|“Apart” starts with the premise that two teenagers share the same psychological infliction: induced delusional disorder. Apparently, they are the only two people on the planet with this disorder. Based on that “fact” I assumed it was a made up disorder, and so I sat waiting for my way in to experience their reality. They never gave me any such connection. Afterwards, I discovered it was a real disorder, but one that only two fictional characters suffer from they tried to have me believe. || ||2011 |
Directed by: Aaron Rottinghaus
Screenplay by: Aaron Rottinghaus and Josh Danziger
Starring: Josh Danziger and Olesya Rulin
Although marketed as a psychological thriller, the romantic angle of teen love was really played up. And I was left wondering why they were trying to make that any more dramatic or mysterious when teenagers do a pretty good job of that themselves. But then again the entire movie is about wondering in confusion trying to figure things out.
Something occurred. What? We don’t know. When? We don’t know. Why, or how? Obviously, we don’t know. Who? I assumed it was our two main tragic, teenage heroes, but the more I watched I got the impression that it was most likely disastrous events occurred to other random characters but which Noah and Emily observed.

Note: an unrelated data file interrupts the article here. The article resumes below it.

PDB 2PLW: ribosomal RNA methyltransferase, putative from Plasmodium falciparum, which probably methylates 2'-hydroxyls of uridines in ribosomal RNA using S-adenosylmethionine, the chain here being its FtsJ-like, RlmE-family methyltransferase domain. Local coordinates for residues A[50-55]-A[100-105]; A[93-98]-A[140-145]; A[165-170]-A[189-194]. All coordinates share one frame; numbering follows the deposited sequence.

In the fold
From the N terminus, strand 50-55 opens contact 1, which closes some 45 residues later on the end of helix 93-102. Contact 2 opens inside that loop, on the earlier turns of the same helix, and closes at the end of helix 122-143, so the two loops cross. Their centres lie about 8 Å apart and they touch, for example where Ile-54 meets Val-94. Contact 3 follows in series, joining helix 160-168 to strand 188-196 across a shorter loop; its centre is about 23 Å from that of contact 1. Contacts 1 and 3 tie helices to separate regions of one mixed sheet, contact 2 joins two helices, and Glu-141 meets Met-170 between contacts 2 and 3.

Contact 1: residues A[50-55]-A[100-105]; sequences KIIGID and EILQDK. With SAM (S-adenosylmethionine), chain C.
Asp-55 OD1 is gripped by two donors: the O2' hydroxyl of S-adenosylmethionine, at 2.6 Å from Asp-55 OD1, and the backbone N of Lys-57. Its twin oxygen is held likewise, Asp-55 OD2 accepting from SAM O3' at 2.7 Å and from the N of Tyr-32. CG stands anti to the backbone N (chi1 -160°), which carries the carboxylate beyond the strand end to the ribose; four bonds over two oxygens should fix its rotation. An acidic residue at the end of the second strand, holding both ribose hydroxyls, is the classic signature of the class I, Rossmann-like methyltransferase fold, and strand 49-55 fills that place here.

|Photos courtesy of Gravitas Ventures.|
The disorder that Noah and Emily have is one where they experience delusions, shared delusions, where they are seeing the exact same hallucinations. They can never be sure of their reality or their sanity. We can’t be sure either.
But the problem is, I couldn’t even follow what was going on. With lots of jumpy editing, we went from flashback to flashback to flashforward? Perhaps. I don’t know what time frame the present was. The two youngest actors could be identified as our main protagonists in their childhood years, but past that, I couldn’t always distinguish as to whether they were teenagers, older teenagers, young adults or slightly older young adults. For all I know, there could have been even more ages that we jump around to.
It was definitely dark, it could be thrilling if there was any narrative to hang on to, but “Apart” was mostly just confusing.